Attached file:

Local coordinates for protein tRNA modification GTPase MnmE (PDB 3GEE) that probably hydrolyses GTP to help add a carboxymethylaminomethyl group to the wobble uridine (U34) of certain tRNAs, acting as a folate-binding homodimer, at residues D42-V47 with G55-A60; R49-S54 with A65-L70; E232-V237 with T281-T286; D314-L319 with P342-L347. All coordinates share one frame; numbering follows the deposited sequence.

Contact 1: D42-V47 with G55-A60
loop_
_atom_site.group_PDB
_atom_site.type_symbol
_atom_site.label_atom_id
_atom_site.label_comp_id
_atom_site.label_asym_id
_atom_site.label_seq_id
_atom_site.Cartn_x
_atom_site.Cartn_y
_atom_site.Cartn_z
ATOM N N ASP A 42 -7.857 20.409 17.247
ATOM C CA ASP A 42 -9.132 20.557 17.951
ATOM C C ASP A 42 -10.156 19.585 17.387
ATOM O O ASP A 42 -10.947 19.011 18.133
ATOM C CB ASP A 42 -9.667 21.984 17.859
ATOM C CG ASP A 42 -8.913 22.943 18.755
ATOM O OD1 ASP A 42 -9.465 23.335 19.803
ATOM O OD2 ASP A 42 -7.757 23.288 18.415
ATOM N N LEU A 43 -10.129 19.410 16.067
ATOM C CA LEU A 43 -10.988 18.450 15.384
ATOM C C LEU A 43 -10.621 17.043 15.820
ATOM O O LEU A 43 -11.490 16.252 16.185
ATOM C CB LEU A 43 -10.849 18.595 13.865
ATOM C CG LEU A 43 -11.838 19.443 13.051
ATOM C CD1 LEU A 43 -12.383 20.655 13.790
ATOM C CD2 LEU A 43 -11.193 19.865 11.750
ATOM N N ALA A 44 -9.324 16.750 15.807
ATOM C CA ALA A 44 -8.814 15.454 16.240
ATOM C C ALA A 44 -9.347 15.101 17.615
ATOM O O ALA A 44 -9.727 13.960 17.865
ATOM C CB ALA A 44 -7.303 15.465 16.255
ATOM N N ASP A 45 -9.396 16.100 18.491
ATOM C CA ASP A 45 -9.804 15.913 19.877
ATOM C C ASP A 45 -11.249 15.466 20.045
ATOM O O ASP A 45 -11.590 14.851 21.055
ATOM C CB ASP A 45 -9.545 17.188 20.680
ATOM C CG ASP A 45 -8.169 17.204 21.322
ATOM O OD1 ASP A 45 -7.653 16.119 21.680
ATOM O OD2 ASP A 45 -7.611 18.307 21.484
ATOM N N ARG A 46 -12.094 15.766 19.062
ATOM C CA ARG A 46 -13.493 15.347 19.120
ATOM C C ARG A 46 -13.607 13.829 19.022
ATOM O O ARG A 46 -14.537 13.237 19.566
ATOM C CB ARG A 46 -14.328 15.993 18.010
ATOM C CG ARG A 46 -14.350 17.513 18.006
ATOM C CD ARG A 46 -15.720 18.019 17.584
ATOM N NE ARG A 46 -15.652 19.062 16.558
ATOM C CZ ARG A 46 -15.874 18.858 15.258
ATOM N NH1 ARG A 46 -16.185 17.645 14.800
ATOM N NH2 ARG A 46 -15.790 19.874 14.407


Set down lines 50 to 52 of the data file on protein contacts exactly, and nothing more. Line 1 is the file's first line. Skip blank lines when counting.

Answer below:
ATOM C CZ ARG A 46 -15.874 18.858 15.258
ATOM N NH1 ARG A 46 -16.185 17.645 14.800
ATOM N NH2 ARG A 46 -15.790 19.874 14.407